In Papua New Guinea, everyone is talking about Exxon Mobil's massive Liquefied Natural Gas (LNG) project. Scheduled to start shipping natural gas to Asia by 2014, the multi-billion dollar project is seen as a heaven-sent opportunity to boost Papua New Guinea's gross domestic product and quickly change the face of the country. Hungry for development, PNG citizens are hoping Exxon Mobil will provide them with the public services and the jobs their government has never been able to create.
But the project raises the issue of land tenure as more than 60,000 PNG people hold "customary ownership" of the lands where gas and oil will be either extracted or transported. Given the central part that ancestral land plays in PNG people's identity, livelihood and food security, there is a risk that all of this will be bartered for dollars. How will people react to the colossal amount of cash they will receive in the form of royalties? What about those who won't be getting anything?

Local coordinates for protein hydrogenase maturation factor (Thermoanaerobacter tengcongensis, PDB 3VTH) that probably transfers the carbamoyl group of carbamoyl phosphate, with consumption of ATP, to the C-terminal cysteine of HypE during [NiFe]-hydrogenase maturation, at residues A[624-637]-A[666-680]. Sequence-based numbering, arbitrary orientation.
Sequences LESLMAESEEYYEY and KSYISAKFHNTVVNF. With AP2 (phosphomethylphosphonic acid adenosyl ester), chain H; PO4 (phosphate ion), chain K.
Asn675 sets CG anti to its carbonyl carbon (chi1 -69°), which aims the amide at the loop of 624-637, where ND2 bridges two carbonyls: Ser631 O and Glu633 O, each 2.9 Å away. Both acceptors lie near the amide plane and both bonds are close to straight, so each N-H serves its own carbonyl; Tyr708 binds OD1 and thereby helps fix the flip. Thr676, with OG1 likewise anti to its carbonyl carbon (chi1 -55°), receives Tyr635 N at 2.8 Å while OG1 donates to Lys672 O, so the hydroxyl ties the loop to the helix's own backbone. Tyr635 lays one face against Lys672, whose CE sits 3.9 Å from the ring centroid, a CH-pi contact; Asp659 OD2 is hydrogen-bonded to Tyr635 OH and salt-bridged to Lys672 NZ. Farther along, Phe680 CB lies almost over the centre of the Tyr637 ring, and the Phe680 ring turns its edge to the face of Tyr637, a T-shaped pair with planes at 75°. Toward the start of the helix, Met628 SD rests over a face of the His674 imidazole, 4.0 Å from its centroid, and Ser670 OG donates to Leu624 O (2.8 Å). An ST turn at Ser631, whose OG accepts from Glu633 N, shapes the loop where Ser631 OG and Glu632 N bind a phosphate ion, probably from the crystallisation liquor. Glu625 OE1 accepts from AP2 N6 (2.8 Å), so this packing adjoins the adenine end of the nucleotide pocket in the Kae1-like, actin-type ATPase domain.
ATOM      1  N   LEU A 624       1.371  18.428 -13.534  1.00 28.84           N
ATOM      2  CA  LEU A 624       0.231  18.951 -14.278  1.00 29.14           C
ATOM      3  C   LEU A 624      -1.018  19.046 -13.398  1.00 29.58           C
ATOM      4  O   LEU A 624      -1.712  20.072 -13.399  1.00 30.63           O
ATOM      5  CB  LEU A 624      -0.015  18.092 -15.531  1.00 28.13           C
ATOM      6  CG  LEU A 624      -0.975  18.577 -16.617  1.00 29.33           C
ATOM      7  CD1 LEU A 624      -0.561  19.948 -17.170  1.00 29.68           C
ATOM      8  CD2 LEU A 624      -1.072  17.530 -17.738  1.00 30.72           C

Started in 2010, the project's first phase quickly became controversial as inflation increased inequality, and some teachers and healthcare workers left their work for the lucrative LNG project. Resettlement, cash distribution and training and employment issues have already generated discontent among the landowners, and it seems that some of the first cash windfalls were misappropriated and quickly spent, leading to family breakdown and social problems.
Although the project is obviously injecting a lot of cash into the country and improving the lives of many, doubts and frustrations regarding its mid- to long-term benefits are growing and some fear the situation will degenerate into conflict.